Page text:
The nimble, agile and innovative Organisation structures


As has been the case over several years in the past, Corporates have come to rally mostly around organic and traditional structures of hierarchy. Over a period of time, straight line hierarchies have gone ahead to innovate themselves into slightly different models like Matrix reportings, evolving span of controls, comparable org. charts etc.


The Pandemic and the sudden changes that have subsequently derived are now threatening age-old organisational structures, and are even forcing them down different paths - that of decentralised structures, dressing down of infrastructure per se, the move to more agile working etc. The reason behind all this is to encourage a high degree of autonomy for people at the fringes to make decisions, innovate, and get things done. It could also result in a high degree of alignment across groups to facilitate proper working all along.


The above is being particularly affected since organisations that are traditionally structured are suddenly finding the current environment – that of flux, chaos and new norms - increasingly challenging. Business functioning is under tremendous stress, with people getting stretched in different directions, resulting in the collapse of authority structures. The future, therefore, would belong to new-look structures that would be nimble, agile and quick to better respond to external as well as internal developments. Hence, we are witnessing structures, and terms like the ‘Helix’, ‘Warrooms’, ‘Nerve-rooms’ are being inter-changeably used while describing new Org. structures coming in place all of a sudden. Crack teams from amongst the current workforce would be deployed through these new formations to provide rapid and realtime responses on a continuous basis in the face of the fastchanging business landscape. What will, however, be the test of time is in seeing how well traditional organisations can overcome their earlier structural inertia and adapt to newer ways of doing work.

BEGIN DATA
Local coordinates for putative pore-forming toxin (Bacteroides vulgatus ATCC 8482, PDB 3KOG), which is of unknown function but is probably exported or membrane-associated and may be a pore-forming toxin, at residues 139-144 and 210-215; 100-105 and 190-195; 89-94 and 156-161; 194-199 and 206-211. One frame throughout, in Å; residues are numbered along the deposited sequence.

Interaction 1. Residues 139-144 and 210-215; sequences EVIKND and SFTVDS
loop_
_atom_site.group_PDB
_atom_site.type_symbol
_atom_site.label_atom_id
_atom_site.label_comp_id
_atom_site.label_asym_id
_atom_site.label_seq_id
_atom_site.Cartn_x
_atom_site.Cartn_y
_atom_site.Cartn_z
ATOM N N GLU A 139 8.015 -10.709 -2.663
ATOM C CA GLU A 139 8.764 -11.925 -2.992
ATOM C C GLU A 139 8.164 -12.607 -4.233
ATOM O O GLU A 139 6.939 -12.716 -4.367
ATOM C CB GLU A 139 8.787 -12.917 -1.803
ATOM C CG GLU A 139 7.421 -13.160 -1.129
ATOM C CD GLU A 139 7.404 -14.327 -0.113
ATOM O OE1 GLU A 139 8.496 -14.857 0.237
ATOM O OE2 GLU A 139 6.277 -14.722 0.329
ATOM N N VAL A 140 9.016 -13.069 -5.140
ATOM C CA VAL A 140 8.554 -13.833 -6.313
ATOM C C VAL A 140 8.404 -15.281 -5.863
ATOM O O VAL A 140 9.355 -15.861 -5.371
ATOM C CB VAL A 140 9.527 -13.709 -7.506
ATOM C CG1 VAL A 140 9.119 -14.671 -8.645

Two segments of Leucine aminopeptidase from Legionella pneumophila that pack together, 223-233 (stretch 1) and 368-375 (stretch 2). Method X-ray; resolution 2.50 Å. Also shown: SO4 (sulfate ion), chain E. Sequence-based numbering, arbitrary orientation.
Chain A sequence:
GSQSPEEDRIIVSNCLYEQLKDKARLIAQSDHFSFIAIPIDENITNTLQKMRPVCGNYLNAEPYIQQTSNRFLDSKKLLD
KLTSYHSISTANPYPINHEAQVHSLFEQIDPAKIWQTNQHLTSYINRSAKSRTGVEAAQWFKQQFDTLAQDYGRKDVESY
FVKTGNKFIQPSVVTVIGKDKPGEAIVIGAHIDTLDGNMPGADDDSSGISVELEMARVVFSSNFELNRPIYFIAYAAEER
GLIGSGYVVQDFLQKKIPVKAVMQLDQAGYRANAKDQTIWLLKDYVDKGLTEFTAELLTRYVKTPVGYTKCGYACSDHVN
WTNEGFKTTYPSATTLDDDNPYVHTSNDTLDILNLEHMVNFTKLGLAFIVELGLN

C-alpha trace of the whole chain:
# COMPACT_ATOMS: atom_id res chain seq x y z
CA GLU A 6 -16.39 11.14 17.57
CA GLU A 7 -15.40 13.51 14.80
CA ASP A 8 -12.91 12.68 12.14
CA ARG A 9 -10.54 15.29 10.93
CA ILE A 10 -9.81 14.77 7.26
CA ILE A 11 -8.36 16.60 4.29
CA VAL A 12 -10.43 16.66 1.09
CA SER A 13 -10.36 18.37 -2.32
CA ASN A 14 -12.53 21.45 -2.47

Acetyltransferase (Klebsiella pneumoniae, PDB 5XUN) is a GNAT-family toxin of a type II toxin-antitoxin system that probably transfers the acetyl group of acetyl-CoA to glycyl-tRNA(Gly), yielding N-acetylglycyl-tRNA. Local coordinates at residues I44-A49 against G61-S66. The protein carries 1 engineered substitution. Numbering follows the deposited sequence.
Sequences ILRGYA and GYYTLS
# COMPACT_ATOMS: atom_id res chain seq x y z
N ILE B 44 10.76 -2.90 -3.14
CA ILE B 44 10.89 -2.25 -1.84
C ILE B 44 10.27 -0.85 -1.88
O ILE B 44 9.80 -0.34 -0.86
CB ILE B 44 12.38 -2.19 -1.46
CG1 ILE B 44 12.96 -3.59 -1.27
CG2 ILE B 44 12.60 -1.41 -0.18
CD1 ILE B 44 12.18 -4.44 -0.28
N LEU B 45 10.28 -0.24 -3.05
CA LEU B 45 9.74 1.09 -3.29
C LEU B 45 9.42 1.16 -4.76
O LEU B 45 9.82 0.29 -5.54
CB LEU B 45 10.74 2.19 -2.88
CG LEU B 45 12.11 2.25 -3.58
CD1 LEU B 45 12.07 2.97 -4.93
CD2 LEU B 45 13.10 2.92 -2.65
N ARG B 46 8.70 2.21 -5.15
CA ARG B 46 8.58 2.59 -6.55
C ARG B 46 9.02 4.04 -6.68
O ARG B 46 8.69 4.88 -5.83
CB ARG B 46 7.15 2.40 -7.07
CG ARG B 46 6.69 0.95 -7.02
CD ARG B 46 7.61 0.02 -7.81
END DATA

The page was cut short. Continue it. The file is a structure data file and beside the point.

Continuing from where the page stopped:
One would therefore not be wrong to say that the future will see most Corporates functioning differently. They will be seen moving away from the old-fashioned top down linear structure or teams functioning around departmental hierarchies, towards more modular units created around different skill-sets, coming together to complete a project, and then being disbanded. This would allow grouping, dispersing and re-grouping faster, and thereby enable quick decision-making. Faster decisionmaking will, in turn, allow the Corporate to take advantage of fast-changing landscapes and opportunities in a seamless manner.


A paradigm shift in Employee Experience


The physicality associated with the workforce of yesteryears is a thing of the past today. It will not only be a ‘pun’ to say that the Pandemic has dealt a body-blow to the same. Hence, the rules of the game for creating an enabling environment for employees at the workplace are drastically challenged, posing sleepless nights to Managers and HR alike. After all, a solid physical property – the workforce – does not always vanish overnight!